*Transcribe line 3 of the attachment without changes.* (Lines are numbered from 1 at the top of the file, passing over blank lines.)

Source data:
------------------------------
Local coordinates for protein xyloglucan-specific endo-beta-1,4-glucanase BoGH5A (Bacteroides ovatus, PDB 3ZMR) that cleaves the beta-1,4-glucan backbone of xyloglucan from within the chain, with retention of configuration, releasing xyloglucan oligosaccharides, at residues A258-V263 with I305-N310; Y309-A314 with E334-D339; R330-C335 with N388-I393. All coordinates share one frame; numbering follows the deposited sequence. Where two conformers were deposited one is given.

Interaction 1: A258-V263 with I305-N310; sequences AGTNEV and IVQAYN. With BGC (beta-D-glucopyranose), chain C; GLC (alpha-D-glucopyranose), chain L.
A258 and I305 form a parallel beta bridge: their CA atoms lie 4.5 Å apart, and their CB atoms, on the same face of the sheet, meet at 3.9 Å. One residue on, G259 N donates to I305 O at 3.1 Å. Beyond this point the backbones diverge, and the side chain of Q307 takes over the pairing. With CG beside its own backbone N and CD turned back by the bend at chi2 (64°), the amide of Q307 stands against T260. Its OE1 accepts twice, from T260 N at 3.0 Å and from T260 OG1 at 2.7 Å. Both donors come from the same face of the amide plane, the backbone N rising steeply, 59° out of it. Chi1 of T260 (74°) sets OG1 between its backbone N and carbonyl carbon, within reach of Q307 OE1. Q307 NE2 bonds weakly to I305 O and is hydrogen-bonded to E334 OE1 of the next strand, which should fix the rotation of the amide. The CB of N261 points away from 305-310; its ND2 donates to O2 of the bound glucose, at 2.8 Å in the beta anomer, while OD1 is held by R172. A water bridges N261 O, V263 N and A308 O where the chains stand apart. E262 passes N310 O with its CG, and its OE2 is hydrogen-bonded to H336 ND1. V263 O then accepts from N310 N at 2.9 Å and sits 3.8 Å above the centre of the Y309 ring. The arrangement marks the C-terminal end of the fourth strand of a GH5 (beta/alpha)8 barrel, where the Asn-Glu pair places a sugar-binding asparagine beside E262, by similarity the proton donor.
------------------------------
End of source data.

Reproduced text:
A258 and I305 form a parallel beta bridge: their CA atoms lie 4.5 Å apart, and their CB atoms, on the same face of the sheet, meet at 3.9 Å. One residue on, G259 N donates to I305 O at 3.1 Å. Beyond this point the backbones diverge, and the side chain of Q307 takes over the pairing. With CG beside its own backbone N and CD turned back by the bend at chi2 (64°), the amide of Q307 stands against T260. Its OE1 accepts twice, from T260 N at 3.0 Å and from T260 OG1 at 2.7 Å. Both donors come from the same face of the amide plane, the backbone N rising steeply, 59° out of it. Chi1 of T260 (74°) sets OG1 between its backbone N and carbonyl carbon, within reach of Q307 OE1. Q307 NE2 bonds weakly to I305 O and is hydrogen-bonded to E334 OE1 of the next strand, which should fix the rotation of the amide. The CB of N261 points away from 305-310; its ND2 donates to O2 of the bound glucose, at 2.8 Å in the beta anomer, while OD1 is held by R172. A water bridges N261 O, V263 N and A308 O where the chains stand apart. E262 passes N310 O with its CG, and its OE2 is hydrogen-bonded to H336 ND1. V263 O then accepts from N310 N at 2.9 Å and sits 3.8 Å above the centre of the Y309 ring. The arrangement marks the C-terminal end of the fourth strand of a GH5 (beta/alpha)8 barrel, where the Asn-Glu pair places a sugar-binding asparagine beside E262, by similarity the proton donor.